Again, that’s just one developer’s take, and that market could sort itself out, which would be great. But local communities should be thinking about this stuff and making sure they have enough apartment housing.

If one invites loads of guests to one’s house, one needs to be able to accommodate them and also to keep them from inadvertently damaging one’s home.

This is why the Essex County Board of Supervisors needs to pass a law ensuring that if it raises the occupancy tax from 3% to 5% — something the state legislature has already approved — it will commit the extra 2% to local projects that help communities handle and/or mitigate tourism.

For instance, bed tax money could help developers cover, say, 20% of apartment construction, with the condition that rents in the new units fit typical local workers’ wages.

We can’t see how this would cost anywhere near as much as our government currently spends on children, seniors or tourism.

Housing was brought up as a need for the Winter World University Games coming to Lake Placid in 2023, but while we see lots of spending in construction on sports venues, we haven’t heard anything definite about housing developments. It is needed urgently, not just for this sports event.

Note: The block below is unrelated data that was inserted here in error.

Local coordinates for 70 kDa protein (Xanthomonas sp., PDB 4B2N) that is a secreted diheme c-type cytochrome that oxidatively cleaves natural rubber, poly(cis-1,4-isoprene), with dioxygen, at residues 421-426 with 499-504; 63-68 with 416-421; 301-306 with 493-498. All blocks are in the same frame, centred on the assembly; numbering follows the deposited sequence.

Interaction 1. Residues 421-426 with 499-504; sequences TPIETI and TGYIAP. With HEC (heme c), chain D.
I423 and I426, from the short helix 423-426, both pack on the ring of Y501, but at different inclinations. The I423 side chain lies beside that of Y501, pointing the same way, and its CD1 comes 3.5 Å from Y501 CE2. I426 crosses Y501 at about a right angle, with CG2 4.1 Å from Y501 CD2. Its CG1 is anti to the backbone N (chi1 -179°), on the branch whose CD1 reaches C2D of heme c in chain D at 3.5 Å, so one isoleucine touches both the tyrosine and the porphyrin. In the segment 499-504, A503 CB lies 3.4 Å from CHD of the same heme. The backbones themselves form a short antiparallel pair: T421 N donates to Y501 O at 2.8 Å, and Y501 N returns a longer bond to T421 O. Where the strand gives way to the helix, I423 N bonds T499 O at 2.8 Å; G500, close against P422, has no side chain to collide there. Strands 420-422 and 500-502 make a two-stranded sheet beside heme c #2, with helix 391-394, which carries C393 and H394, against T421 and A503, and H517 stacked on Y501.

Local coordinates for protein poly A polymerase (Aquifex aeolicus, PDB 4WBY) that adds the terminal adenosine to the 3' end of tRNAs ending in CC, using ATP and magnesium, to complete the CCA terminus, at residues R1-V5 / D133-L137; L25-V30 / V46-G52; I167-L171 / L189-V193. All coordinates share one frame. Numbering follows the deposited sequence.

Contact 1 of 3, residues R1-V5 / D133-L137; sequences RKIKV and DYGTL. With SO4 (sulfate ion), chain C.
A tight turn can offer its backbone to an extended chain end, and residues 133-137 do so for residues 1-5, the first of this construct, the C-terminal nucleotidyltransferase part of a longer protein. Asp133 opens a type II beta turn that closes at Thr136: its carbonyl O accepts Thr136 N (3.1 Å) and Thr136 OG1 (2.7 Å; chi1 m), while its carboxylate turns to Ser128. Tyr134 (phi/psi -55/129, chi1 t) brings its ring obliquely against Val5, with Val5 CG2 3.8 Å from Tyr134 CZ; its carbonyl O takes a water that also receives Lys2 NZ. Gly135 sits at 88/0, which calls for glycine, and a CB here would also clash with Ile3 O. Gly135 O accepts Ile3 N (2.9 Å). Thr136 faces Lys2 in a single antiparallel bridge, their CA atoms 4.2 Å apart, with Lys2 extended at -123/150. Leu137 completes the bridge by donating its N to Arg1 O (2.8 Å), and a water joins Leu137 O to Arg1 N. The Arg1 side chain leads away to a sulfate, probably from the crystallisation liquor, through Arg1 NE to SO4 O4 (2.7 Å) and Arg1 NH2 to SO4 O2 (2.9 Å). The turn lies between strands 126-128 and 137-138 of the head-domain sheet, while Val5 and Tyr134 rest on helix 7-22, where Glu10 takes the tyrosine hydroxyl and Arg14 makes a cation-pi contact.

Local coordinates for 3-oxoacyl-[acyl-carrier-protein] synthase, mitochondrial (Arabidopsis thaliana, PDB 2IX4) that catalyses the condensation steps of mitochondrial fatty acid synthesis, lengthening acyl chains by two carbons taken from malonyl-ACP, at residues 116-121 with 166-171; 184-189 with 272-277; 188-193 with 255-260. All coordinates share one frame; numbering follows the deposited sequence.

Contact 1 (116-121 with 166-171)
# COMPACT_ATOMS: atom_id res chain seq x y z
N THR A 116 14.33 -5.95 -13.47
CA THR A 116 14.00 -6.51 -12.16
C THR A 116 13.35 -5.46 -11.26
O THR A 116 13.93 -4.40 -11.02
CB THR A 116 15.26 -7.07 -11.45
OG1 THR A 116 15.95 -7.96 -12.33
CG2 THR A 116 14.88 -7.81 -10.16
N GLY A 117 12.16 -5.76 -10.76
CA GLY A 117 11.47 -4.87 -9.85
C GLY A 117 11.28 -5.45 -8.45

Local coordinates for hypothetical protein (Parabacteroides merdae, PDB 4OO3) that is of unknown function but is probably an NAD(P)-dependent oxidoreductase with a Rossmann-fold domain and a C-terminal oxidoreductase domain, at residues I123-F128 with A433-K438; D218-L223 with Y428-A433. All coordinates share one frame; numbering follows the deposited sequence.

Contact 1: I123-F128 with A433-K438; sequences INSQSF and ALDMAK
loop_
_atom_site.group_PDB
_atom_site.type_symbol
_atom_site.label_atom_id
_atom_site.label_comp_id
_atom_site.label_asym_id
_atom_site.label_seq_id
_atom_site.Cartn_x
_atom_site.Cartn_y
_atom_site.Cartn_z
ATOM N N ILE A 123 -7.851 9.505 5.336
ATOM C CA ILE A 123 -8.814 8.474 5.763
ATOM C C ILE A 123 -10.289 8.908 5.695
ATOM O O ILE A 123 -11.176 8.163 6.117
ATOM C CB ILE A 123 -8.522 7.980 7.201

Businesses can’t properly benefit from a growing tourism economy if they don’t have labor, and communities can’t benefit if they miss out on the next generation.

A persistent labor shortage at local businesses, reported on the front page of this week’s Lake Placid News, attests to that. So do demographic studies sponsored by both local government and environmental groups. They show that towns inside the park are, on average, significantly older and with fewer children than their counterparts in the rest of rural New York and the U.S.

Yet many young people do want to live here, so let’s make them feel welcome. If we don’t pay attention or value them enough, we will continue to squeeze them out — and handicap our communities.